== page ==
# 69: Gaiman, Neil – American Gods
# 108: Hauger, Torhild Torstad – Kristin og Haakon
# 115: Highsmith Patricia – Ripley 4 [I occasionally got bored and stopped figuring out exact titles. This would refer to number 4 of the Ripliad – the books about (the talented) Mr. Ripley, of which I wrote a review of sorts a few months ago. While I didn’t actually like the (first) book all that much, at least not compared to the movie (which almost never happens), I apparently liked it well enough to go on and read four more books in the same series…]
# 147: Lindell, Unni – Drømmefangeren [The Dream Catcher. If there ever was a doubt that I was choosing titles from the list randomly, this ought to clarify it. I am generally not very fond of crime/thriller/suspense literature at all, and there is a special place of grudge in my heart reserved for the kind of bestseller spewing purple lady authors such as Lindell. I have read one – one – of her books, and on my list it was cropped in between Lewis (Narnia – all seven, multiple times, first in Norwegian then in English) and Lindgren (Astrid, possibly my favourite author of all times, and the mother of such rememberable (why is my spell check not accepting the word rememberable? It IS a word! …right?) characters as Pippi Longstockings and Ronja the Robber’s Daughter). And yet I managed to get Lindell… I fear that my random selections aren’t reflecting what I actually read all that well…]
# 188: Montgomery, Lucy Maude – Anne’s House of Dreams [Which is of course only one out of a set of 8 Anne-books I read. And re-read. And re-read. And then read again.]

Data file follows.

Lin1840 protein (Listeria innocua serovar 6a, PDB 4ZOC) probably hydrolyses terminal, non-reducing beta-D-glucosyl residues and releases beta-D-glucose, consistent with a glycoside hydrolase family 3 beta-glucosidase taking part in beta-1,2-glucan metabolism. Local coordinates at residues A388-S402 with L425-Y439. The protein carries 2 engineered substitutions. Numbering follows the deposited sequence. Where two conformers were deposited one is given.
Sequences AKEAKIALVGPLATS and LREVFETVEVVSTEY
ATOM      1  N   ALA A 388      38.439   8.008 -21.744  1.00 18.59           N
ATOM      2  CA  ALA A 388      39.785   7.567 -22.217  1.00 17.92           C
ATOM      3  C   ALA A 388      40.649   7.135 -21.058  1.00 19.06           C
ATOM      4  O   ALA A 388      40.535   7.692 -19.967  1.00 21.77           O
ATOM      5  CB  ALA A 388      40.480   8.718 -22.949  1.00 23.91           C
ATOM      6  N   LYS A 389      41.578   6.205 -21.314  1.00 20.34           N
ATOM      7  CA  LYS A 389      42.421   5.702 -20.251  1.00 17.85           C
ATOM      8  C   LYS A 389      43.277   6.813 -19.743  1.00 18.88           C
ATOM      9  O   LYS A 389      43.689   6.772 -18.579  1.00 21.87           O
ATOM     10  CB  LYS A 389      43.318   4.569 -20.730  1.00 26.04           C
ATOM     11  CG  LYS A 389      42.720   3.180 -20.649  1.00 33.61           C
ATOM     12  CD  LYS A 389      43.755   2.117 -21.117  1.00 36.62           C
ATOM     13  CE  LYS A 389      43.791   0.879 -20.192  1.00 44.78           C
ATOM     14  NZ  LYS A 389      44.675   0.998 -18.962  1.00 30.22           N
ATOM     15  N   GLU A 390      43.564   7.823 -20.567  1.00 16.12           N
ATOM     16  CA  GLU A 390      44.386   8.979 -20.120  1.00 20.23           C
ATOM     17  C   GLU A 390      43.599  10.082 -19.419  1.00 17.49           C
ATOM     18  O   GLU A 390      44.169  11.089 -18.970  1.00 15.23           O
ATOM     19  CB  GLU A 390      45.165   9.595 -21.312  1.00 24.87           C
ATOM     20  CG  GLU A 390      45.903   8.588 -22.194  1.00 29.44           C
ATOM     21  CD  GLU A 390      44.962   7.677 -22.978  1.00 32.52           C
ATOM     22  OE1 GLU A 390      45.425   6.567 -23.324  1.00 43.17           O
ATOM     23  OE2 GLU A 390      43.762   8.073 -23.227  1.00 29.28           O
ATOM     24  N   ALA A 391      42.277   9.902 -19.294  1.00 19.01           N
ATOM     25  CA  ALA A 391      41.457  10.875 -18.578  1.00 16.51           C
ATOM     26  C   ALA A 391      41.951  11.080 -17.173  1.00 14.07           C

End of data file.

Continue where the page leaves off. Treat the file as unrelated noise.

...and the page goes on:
# 210: Nærum, Knut – Døde men går på ski [Dead Men Are Skiing. If you are Norwegian you know who this man is. If you are not, I pity you, because knowing who Knut Nærum is is one of the advantages of being Norwegian.]
# 254: Tan, Amy – The Bonesetter’s Daughter
# 267: Vestly, Anne-Cath. – Aurora og pappa [Very little speaks childhood to me like the gentle voice of Anne-Cath. Vestly. Fortunately she will live on through her books even though she passed away not long ago]
# 299: Vestly, Anne-Cath. – Mormor og en til hos Rosa [She wrote a lot of books, and I have read most of them. She takes up almost a page alone on the list. A great role model, and a great author.]
# 307: Zafon, Carlos Ruiz – Shadow of the Wind
# 309: Zusak, Mark – The Book Thief [this was the only non-random selection, as it in addition to being the last on the list also is one of my favourite books]
This is but a small selection, of course, and again, I am not at all sure that it reflects my reading preferences all that well (at least not the current one). What the list does tell me, however, is that it is shocking how my reading habits have changed. For one thing, I read a lot more when I was younger. The list if severely overloaded with children/young adult books. Partly this can be explained by the fact that I also read books several times when I was younger. These days I rarely have the time/desire to do so. It is understandable that you remember a book better if you have read it five times than if you have read it only once.
I really do read a lot less now, though, and this saddens me. I want to read more, but I either don’t have the time or I don’t prioritize it (or both). These days I am lucky if I get through a book in a month, while I used to devour three or four per week. There are so many other things fighting for my attention these days that books often don’t make the cut. The solution is simple – make time.
Therefore, I am making a vow on the World Book Day. With my left hand on The Secret Garden (which makes typing a lot more difficult…), I hereby declare that I am going to read more books!
If you’ve been booked out by this post, I have a non-book addition at the end. Today is not just World Book Day, but it is also the day after I discovered one of the most hilarious blogs in history. Gloating over the misfortune of other females’ fashion disasters constitutes a very special branch of female viciousness. Now, I am no fashionista myself, but seeing that even beauties such as Keira Knightley or Charlize Theron can make horrible, horrible clothing choices really brightens my day. If you have a similar condition, check out http://gofugyourself.celebuzz.com/